Twenty-seven athletes, representing 6 different countries, started the Florida Double Ironman (Anvil) Triathlon. Twenty-two of those athletes finished within the 36 hour time limit.
With the support of my crew – Maria, my parents, and sister-in-law Tiffany – I was among those 22 athletes to cross the finish line after a 4.8 mile swim, a 224 mile bike, and a 52.4 mile run.
The Double Anvil is the longest race I’ve ever attempted, and during race week, I wanted everything to go perfectly. But, it didn’t work out that way.
A week before the race, I was diagnosed with bronchitis, and spent the entirety of race week either on the couch or in my bed, coughing, coughing, coughing.
Maria joked, “A double ironman isn’t hard enough. Clearly doing it with bronchitis will fix that.”
As we boarded the plane for Tampa, I wasn’t even sure if I would be able to start the race because of how sick I felt. In fact, on race morning, I wasn’t sure I was going to start the race.
But, into the pool I went.
The 4.8-mile swim portion is 76 continuous laps in a YMCA 50 meter pool in Tampa, Florida. Each lane has 4-6 swimmers, who are grouped in lanes by estimated swim finish times.
When race director Steve Kirby asked for estimated swim finish times a few weeks before the race, I said 2 hours. I exited the water in 2:03. So close! During the swim, I took 10-15 second stops every 2500 yards or so to eat and drink.
My bronchitis was not really cooperating, as I was coughing a good deal under water throughout the swim. My mantra for the swim was “stay relaxed and don’t force it.” “It” referred to my technique. Surprisingly, I exited the pool 1st overall.
I thought, “OH NO. Did I just swim too hard?”
I didn’t think that I had, as I felt relaxed throughout the swim. But, I still questioned my effort, as I was in unknown territory. That was the second longest swim I had ever done in my life.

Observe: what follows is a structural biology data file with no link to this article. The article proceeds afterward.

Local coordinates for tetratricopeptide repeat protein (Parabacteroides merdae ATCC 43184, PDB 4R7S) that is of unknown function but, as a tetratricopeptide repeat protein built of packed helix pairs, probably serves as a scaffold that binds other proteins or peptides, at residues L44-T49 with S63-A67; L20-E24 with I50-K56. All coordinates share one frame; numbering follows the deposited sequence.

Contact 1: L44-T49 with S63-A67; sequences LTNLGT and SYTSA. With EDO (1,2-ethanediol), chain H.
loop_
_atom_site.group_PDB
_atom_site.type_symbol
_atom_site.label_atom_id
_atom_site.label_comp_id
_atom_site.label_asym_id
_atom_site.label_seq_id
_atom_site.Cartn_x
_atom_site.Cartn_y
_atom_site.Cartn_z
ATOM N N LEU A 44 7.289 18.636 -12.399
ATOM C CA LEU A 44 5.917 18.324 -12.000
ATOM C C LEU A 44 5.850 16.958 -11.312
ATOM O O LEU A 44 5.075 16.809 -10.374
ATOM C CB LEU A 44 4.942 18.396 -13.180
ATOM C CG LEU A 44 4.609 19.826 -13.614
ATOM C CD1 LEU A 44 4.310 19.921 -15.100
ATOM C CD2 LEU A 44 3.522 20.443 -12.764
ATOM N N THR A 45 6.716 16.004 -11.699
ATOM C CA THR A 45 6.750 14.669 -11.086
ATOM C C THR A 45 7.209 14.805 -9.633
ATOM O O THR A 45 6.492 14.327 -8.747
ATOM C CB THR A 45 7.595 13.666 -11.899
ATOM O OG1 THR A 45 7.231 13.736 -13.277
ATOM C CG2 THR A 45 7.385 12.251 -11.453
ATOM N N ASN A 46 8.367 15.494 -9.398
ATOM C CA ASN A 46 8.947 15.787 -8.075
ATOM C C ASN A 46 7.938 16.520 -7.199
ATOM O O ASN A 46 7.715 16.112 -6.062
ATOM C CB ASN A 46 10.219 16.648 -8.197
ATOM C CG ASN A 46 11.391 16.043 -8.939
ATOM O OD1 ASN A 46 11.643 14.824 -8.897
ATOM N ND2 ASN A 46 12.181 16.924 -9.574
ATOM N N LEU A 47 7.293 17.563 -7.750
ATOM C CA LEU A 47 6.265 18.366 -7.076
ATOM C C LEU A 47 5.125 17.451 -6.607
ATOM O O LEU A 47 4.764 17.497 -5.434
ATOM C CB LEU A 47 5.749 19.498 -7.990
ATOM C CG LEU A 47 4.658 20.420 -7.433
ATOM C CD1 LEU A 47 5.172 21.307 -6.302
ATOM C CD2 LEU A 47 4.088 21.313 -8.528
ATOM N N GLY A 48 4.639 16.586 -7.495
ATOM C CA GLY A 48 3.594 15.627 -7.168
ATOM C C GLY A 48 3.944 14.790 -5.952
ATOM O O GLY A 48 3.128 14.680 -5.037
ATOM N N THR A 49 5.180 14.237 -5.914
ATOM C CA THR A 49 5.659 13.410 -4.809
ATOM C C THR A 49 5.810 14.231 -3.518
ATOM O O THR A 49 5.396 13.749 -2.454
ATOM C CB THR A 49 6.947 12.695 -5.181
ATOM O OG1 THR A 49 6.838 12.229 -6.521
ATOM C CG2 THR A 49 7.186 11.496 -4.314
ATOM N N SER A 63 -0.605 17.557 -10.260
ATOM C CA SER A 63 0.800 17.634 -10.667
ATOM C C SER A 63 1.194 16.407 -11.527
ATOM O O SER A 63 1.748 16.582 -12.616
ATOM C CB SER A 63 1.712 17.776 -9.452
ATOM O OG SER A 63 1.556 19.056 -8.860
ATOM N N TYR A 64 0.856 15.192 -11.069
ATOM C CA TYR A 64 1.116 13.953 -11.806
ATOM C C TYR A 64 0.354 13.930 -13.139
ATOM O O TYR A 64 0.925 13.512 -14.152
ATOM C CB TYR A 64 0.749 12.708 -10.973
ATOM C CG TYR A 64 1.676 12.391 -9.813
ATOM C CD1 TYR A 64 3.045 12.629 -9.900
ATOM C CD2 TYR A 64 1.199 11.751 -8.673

Now, it was time to ride.
The 224-mile bike portion begins with an 8 mile or so trek from the pool to Flatwoods Park, where you ride on a closed 6.78-mile flat loop. You repeat this loop 31 times. Yes. 31 times. Yes. It got boring. Very very boring. Yes. I found it difficult to keep track of the laps.
When I completed my 25th lap on the bike I told Maria, “Ok, only 5 more laps.” She reminded me there were 31 laps, and that I would have 5 left when I completed my 26th lap. It was a total mind game, and I battled the last few laps of the bike.
As I crossed the timing mat for the 30th time, the sound of a phone ring came from the speakers. That was the sweet sound of 1 more lap left. I was so pumped to hear that phone ring and get off that freaking bike after almost 13 hours.
I completed the bike portion in 13:02, the 5th fastest of the day.
I was a little off my goal time for a few reasons. There were some aspects of this race that the only way to learn how to do them was to just do them, and adjust to circumstances. I had too many stops that were longer than they should have been for fuel and hydration. I also had to stop to put lights on the bike and warmer clothing once the sun had set.
Additionally, I did not know exactly how to pace the bike. I wanted to be able to run the double marathon, so I played it safe, keeping my heart rate in a mostly recovery effort throughout the bike portion. But, I learned from watching the top 4 leaders, who are much more experienced than I. Each of these men had multiple double, triple, quintuple and deca ironmans on their race histories—and all of them had done this race before, if not multiple times. I studied them when they passed me, and I noticed that they were turning a heavier gear, at about 80-85 RPM, just sitting in aero and steadily hitting that heavier gear all day long. I, on the other hand, was spinning 95-100 RPM and soft-pedaling. I would train differently for this course, should I find myself on it again.
Surprisingly, I felt somewhat good off the bike with nothing broken or hurting too badly.
Now, it was time to run, and it was about 10:30 p.m. at this point. The temperature dropped into the 40s, and it was cold. So, I changed into running tights and switched up my jacket to stay warm.
The run is completed in 30 laps of a ~1.75-mile out and back course. It is very tough mentally to complete this type of format. Similar to the bike course, the run was a similar mental game, but running is much more in my wheelhouse. Given my ultramarathon experiences, I knew how to manage some of the sensations and thoughts.
At the beginning/end of every loop (as with the bike), you end up back at “tent city,” where all of the crews are waiting with support, and where you cross the timing mat to log your laps. Getting to tent city helped with the mental funk and fighting off demons, that want to make you quit or walk.
Maria was diligent every loop sitting in her chair waiting for me to cross the mat. She would say, “What do you need? What do you want?”
I was in a stupor most of the time. I would reply, “I don’t know?”
So, she eventually took over the decision making for me, and would force me eat and drink what she thought was best.